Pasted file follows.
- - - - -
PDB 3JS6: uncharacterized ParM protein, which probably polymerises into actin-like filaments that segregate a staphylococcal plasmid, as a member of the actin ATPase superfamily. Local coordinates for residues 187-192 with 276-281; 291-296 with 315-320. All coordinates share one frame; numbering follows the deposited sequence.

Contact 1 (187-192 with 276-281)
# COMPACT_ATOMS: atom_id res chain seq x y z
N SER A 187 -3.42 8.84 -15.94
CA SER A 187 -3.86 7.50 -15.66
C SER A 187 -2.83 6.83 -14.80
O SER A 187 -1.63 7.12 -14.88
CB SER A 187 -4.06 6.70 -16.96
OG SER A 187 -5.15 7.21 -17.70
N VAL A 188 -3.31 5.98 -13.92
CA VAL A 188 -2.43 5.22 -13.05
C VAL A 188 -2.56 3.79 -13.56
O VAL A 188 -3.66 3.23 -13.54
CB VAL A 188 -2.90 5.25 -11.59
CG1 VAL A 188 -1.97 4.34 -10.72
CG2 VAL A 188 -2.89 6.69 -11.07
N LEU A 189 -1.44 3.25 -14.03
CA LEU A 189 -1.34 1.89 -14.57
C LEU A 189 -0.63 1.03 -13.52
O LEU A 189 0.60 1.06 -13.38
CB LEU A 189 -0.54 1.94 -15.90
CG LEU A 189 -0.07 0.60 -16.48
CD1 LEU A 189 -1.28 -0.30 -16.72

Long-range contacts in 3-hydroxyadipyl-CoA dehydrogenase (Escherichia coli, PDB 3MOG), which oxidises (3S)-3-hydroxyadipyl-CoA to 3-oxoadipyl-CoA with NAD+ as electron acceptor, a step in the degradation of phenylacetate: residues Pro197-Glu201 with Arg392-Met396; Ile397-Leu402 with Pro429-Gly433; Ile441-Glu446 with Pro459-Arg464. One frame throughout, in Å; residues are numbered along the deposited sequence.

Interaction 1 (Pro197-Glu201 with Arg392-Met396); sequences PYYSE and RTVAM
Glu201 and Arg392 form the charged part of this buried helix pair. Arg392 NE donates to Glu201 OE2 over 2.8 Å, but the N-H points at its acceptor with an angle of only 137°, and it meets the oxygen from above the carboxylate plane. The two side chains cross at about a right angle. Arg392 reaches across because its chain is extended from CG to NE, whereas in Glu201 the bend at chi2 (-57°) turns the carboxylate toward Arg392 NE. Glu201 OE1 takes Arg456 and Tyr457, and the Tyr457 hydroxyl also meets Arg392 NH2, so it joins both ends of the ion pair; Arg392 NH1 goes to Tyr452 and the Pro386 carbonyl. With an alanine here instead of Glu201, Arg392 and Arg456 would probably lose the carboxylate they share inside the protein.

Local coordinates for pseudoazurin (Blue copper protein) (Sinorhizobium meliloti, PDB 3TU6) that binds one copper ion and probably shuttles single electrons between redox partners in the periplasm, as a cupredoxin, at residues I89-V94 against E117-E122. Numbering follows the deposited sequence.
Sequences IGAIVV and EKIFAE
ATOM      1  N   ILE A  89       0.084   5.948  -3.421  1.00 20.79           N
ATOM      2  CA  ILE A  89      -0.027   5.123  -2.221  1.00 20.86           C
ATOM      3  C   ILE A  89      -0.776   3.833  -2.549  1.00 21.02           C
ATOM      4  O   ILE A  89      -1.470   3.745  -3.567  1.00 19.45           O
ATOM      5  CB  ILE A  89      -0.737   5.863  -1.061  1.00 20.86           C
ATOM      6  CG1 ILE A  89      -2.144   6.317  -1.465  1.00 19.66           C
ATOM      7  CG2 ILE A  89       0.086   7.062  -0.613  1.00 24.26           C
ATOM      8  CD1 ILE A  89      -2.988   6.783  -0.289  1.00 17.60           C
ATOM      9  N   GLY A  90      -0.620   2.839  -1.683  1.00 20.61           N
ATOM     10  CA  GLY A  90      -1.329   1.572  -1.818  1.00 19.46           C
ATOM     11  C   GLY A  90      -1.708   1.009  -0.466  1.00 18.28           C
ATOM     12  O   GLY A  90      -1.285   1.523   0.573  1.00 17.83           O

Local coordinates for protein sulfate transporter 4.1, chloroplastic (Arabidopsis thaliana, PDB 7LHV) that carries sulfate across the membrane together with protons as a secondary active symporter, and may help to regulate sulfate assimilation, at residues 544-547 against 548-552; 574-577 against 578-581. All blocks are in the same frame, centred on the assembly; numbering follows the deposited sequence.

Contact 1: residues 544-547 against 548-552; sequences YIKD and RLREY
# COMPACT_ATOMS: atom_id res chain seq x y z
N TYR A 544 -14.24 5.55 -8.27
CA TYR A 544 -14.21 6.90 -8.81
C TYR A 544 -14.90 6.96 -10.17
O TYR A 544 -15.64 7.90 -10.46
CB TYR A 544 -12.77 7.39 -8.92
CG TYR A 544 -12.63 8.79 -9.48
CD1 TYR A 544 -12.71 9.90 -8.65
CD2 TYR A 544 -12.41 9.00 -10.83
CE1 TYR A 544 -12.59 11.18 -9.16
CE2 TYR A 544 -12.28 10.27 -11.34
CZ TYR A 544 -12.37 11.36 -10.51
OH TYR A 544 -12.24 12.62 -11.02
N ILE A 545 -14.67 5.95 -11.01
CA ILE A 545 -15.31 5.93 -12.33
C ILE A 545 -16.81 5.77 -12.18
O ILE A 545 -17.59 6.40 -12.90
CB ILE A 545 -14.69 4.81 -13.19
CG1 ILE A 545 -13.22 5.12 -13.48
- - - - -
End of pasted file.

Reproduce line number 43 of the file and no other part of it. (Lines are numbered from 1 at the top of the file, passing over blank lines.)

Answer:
# COMPACT_ATOMS: atom_id res chain seq x y z